Here is a list of the day’s latest China real estate news collected from around the web:
Say “shop till you drop” to a mall developer and you’re likely to make him smile.
But property developers who have cashed in on the growing middle class and the expanding ranks of shoppers in China are facing a new reality: Not every city can be a shopping mecca with an endless appetite for new places to spend those spare renminbi.
Shenyang, Zhengzhou, Wuhan and Shanghai are among the cities that should probably be avoided if you happen to be a shopping mall developer, according to a recent analysis by Credit Suisse Equity Research.
After nearly 14 years of working to persuade China to buy into its foreign coffee culture, Starbucks Corp. SBUX -0.59% is aiming to become more Chinese as it plans a rapid expansion in the country.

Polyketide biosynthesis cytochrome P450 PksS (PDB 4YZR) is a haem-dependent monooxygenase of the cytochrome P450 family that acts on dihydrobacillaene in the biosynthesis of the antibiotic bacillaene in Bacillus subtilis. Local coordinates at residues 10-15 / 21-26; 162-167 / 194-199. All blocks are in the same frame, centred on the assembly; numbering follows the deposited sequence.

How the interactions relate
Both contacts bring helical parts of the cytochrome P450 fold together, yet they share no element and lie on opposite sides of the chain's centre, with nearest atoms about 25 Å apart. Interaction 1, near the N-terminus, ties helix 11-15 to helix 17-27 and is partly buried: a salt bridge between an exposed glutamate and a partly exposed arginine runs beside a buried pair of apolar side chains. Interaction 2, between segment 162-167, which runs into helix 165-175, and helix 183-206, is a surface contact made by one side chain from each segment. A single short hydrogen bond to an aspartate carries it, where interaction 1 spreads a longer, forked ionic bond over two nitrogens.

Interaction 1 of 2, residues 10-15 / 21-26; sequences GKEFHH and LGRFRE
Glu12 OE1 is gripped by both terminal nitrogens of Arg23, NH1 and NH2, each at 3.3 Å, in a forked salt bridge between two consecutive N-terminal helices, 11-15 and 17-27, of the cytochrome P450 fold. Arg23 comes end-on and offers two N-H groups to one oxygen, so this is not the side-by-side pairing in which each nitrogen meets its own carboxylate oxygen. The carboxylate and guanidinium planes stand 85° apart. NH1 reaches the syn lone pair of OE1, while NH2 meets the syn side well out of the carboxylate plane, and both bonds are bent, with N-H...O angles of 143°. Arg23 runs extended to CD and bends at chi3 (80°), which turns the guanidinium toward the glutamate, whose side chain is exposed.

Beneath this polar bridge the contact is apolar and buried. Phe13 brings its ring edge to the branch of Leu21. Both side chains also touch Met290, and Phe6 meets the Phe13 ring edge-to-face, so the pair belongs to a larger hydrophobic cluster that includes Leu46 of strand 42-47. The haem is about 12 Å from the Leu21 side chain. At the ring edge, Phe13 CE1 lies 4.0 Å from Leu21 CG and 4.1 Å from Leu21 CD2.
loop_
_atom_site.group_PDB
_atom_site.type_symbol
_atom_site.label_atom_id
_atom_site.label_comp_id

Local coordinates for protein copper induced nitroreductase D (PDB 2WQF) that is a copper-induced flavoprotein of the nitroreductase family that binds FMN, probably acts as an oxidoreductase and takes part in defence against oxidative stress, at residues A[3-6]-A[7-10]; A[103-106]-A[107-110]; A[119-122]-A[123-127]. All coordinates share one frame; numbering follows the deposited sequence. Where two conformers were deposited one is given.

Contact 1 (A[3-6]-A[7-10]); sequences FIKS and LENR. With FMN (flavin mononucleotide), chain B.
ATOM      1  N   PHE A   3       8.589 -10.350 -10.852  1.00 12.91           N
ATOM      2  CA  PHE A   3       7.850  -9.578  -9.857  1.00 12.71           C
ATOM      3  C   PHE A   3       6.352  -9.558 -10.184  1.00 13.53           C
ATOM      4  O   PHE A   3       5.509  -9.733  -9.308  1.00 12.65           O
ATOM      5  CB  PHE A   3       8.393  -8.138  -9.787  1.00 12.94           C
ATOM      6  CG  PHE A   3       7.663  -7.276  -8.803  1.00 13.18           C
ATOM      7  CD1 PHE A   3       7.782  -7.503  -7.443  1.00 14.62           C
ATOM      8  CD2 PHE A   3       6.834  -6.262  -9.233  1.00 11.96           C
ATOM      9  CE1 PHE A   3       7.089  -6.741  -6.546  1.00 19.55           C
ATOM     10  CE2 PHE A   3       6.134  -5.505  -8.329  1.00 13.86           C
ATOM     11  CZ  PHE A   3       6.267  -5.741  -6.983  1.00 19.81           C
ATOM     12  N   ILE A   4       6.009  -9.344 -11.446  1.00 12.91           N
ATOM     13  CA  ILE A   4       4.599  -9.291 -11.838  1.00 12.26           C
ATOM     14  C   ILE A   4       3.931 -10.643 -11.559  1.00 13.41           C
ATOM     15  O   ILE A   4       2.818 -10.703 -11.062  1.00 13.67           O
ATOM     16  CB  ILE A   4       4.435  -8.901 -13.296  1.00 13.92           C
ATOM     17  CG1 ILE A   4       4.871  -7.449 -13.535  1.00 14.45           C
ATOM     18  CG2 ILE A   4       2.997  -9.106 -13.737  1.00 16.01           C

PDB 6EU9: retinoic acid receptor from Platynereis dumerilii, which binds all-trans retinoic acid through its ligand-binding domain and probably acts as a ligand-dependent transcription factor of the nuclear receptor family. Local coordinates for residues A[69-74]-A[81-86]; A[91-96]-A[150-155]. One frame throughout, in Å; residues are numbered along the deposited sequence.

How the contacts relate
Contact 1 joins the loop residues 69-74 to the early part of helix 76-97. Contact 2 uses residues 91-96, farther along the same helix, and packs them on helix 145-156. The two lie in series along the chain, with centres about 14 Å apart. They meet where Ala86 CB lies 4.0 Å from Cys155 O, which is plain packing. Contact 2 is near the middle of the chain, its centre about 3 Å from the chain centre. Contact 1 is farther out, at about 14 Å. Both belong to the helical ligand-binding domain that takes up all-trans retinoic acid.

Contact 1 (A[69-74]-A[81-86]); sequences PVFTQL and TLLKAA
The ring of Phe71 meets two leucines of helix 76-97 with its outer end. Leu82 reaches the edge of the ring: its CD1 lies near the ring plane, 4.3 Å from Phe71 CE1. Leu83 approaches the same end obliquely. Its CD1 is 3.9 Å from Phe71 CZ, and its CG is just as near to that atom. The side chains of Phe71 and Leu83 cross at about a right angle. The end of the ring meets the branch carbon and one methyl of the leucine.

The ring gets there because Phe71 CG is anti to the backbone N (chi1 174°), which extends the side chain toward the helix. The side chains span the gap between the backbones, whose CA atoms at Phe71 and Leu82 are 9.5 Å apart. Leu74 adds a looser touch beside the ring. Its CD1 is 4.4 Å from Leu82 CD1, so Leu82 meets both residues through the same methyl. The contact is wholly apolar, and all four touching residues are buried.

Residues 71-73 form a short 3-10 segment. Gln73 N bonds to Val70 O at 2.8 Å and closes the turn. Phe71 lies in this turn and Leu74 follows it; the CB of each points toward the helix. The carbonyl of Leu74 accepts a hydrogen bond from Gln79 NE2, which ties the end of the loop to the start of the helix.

Belinda Wong, president of Starbucks China, said in an interview that Starbucks aims to roll out 800 new stores in the next three years to add to its existing fleet of 700. Over that period it will increase the number of employees to more than 30,000 from the current 12,000.
Profits earned by industrial companies leaped 20.5 percent in October over the previous year to 500 billion yuan, accelerating from September’s 7.8 percent year-on-year increase, China’s National Bureau of Statistics (NBS) said on Tuesday.
It said China’s industrial enterprises made 4 trillion yuan ($647 billion) in profits in the first 10 months of 2012, with earnings at power generation, technology and food processing companies seeing double digit rises in October – putting them firmly back on the path of profit growth, following a 1.8 percent fall in profits in the first nine months of 2012 versus 2011.
A spat over disputed islands has put a damper on Chinese sales of Japanese products from cars to cosmetics, but there is relief in one market at a fall-off of foreign buyers – real estate.
The chance to own land in Japan’s beautiful mountain wilderness of Hokkaido has proved a real draw for moneyed Chinese, but there are local fears over what some see as a land grab targeting forests and water sources.